In The Butlins Girls, due for publication in Spring 2017, there are three girls thrown together at Butlins Skegness in 1946 just after WW2 ends as Billy Butlin reopens his well-known holiday camps. Molly Missons has fled Erith because of a family problem, aided by another friend who appeared in The Woolworths Girls. Each girl has her own reasons for being at Butlins which we find out as the story unfolds.

It’s been a long while since acceptance of your manuscript by your publisher, Pan Macmillan, to today’s publication. Can you tell us something about the process of assembling all the ingredients together to getting them onto the table?
These days authors seem to expect their novels to be published much quicker due to E-books and digital first. In truth it has always been the norm that traditional publishers contract books for the following year or even the year after that. Copy for The Woolworths Girls was filed at the beginning of last year and then the hard work began. Structural edits came first with the book being passed through each editing stage until Pan Macmillan and myself were happy with the book. Along the way I wrote the ‘end bits’ and I was included in the design of the cover – isn’t it lovely? My input was encouraged as models were chosen and the uniforms discussed. Then the PR team took over and that alone has been – and still is – another part of an exciting journey. As publication day draws near I’m already working on the edits for The Butlins Girls and planning my book for 2018.

You haven’t always written novels. What came before?
I’d always wanted to be a novelist but first, whilst honing my skills, I was earning a living with other forms of writing. I sold over sixty short stories to Women’s magazines and wrote prolifically for newspapers and magazines with features – my specialism was the canine world as it’s a big part of my life. I’ve been commissioned for, and written, three non-fiction books for dog owners and do continue to write for some of the publications. I’m called upon to broadcast about aspect of the dog world although I’ve given up my columns to focus more on my novels. Whilst promoting The Woolworths Girls it has been good to have the support of many publications and radio stations that I’ve worked for in the past. I also won, or was placed, in a few prominent writing competitions that not only helped me along the way to being a novelist but still look good on my writing CV. One was the BBC Radio Kent short story writer of the year and to this day the company have supported all my work, be it The Write Place creative writing school, charity anthologies such as Diamonds and Pearls which celebrated my thirty year remission from breast cancer or my books.

As a journalist and someone who runs a creative writing school, as well as being a novelist, how do you prioritise your time?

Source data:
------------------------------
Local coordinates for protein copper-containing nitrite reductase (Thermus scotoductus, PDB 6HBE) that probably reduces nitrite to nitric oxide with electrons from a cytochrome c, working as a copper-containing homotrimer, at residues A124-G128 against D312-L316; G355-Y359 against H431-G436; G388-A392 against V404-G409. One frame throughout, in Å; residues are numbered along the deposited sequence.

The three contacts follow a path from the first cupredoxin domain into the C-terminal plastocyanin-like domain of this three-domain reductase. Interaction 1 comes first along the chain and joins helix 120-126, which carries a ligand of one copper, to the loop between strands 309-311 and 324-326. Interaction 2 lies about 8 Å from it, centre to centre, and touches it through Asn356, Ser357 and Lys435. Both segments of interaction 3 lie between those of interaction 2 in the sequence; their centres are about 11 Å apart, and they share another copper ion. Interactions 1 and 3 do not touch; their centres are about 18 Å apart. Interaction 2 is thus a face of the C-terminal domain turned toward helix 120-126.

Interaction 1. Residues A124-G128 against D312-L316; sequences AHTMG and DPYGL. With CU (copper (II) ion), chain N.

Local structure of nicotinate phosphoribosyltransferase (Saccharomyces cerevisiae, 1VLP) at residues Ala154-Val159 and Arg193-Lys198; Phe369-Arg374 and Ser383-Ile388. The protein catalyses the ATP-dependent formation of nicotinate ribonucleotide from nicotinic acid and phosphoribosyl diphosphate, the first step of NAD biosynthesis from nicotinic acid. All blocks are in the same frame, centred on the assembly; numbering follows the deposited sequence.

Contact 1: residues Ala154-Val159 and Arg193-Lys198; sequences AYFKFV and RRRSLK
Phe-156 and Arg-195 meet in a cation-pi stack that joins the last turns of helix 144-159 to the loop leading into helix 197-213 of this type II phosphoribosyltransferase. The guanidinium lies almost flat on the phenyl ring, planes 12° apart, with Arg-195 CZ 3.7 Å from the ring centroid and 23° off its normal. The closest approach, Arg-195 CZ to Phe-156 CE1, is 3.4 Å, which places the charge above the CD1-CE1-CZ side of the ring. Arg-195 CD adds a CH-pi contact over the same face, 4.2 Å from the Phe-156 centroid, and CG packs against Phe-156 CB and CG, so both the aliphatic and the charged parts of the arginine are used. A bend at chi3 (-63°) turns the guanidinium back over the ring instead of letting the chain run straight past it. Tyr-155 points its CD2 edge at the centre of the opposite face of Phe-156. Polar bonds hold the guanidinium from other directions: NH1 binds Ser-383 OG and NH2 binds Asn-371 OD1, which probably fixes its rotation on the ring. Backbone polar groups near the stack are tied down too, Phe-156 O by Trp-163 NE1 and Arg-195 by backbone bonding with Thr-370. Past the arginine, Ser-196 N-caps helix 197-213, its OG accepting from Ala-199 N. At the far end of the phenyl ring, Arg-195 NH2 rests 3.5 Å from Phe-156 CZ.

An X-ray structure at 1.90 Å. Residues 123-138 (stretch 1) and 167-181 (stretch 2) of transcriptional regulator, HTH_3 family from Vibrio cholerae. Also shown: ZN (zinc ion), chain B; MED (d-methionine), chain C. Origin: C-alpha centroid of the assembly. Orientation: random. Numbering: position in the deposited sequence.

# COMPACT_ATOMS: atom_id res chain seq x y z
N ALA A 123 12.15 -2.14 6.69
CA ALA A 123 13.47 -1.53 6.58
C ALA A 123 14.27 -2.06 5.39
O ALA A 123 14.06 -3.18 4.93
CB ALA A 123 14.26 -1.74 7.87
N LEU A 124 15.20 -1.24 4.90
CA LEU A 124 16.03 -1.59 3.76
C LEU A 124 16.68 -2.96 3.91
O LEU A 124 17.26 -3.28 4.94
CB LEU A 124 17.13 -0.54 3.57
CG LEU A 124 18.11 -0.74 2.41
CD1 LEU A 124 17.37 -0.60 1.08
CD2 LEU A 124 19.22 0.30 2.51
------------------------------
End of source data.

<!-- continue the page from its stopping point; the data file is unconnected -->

I have no idea! At times it can be hard to juggle everything. All I can do is make a list and try not to panic. However, my priority has to be my novels as that is my career. Everything else has to wait.

Finally, what do you do for relaxation – that is, if you have the time!
My relaxation is my dogs, or dog at the moment. Although I no longer sit on committees or write so much about the dog world I still like to get to dog shows and exhibit my Polish Lowland Sheepdog, Henry. I’ve been involved in dogs since the early seventies and like to promote the image of pedigree dogs as much as I can. These day we try to go away for the weekend and take in a championship show. It is so much more relaxed than the days we would drive to Wales, show a couple of dogs and then drive home all in one day – there again it's not always possible to do this on our motorways anymore. I’m hoping to have another puppy soon but not sure if it will be another Polish Lowland or my one true love – the Old English Sheepdog. I miss having them in the house.

Twitter: @ElaineEverest

Thank you, Elaine. Happy publication day and good luck with The Woolworths Girls.

Tuesday, 26 April 2016

When is enough enough?

Can one ever do too much? Can one ever do enough?

It’s been a while since you heard from me here on the blog. Several weeks in fact, at which time I had just taken my courage in both hands and sent my Regency novel to my agent, Lisa Eveleigh, for a ‘first look’. I had very positive feedback from Lisa but obviously there was still a lot to do. Her advice was invaluable and I have spent the time since editing, re-editing then editing some more. I am very fortunate in having beta readers whom I’ve known for a long time and who have no hesitation in telling it like it is. This honesty is as important as any other factor in producing the best finished article possible and they don’t seem to mind reading it over and over again. At least, that’s what they tell me. A week ago I came to the point where I felt I’d done as much as I could and I set it aside. I will leave it to sit for another week or so before going through it once more. Then it’ll go back to Lisa for track changes.

So what have I been doing for the past several days? Well, while my fingers have been idle my brain hasn’t. Somewhere in there the seed of an idea for the next book has been formulating for some time. I don’t yet have a fully established plot but my heroine has become very real to me. Physically she is completely different from the last but we’re getting along very well and I’m looking forward to knowing her better. My hero is much hazier – I haven’t got to grips with him yet but he’s definitely there, building himself quietly in the background.